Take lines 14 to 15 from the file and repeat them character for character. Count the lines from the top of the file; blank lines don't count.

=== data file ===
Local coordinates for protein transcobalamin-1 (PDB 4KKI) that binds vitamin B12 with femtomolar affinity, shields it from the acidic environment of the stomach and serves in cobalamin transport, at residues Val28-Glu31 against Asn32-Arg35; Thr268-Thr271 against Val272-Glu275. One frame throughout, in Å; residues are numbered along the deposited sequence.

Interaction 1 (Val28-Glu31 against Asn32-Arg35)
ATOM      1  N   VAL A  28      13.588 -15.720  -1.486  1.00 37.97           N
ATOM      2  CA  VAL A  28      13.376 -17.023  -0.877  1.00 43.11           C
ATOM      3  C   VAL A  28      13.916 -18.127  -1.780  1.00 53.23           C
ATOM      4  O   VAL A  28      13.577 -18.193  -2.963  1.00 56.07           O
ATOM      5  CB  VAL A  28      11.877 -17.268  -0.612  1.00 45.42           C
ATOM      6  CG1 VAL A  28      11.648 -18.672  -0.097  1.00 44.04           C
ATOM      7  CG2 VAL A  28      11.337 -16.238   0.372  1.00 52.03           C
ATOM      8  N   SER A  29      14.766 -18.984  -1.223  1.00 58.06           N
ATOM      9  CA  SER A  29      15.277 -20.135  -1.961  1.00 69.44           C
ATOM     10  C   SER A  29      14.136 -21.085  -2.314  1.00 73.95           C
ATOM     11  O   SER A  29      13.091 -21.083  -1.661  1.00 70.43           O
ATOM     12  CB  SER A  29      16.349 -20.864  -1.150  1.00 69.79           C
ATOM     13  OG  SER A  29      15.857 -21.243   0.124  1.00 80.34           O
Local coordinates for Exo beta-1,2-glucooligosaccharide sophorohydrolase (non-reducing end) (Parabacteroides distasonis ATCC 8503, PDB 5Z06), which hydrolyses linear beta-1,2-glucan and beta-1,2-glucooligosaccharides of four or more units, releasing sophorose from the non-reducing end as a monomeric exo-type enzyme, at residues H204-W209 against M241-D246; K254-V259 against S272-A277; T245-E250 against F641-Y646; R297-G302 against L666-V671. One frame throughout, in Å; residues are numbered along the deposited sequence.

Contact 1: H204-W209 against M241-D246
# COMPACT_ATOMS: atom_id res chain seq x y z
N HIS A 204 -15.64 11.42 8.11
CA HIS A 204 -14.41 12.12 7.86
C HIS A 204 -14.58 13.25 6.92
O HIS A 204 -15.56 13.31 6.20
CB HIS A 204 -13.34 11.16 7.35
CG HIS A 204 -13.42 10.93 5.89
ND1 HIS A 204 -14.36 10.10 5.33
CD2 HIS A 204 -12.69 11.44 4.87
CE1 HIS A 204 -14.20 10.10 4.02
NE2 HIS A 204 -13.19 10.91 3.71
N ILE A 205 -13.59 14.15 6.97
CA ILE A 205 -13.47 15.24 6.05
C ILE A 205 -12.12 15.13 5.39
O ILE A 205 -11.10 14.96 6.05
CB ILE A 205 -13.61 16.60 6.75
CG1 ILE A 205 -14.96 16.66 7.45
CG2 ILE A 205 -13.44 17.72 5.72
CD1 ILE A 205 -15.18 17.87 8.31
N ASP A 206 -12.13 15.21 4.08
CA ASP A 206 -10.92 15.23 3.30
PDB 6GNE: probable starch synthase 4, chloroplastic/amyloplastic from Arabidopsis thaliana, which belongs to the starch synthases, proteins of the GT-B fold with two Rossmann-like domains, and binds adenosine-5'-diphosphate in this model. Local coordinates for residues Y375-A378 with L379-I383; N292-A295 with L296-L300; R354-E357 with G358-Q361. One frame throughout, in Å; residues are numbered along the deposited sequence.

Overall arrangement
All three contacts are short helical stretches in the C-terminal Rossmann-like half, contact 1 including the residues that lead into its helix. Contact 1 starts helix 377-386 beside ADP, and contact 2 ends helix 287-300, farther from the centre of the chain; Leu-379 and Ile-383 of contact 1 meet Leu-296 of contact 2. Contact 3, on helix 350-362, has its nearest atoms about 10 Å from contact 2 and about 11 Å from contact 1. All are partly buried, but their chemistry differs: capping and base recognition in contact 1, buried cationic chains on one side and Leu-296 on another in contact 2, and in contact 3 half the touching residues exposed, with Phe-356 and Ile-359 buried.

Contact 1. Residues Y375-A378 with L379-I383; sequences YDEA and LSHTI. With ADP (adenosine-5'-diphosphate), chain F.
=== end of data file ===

ATOM     12  CB  SER A  29      16.349 -20.864  -1.150  1.00 69.79           C
ATOM     13  OG  SER A  29      15.857 -21.243   0.124  1.00 80.34           O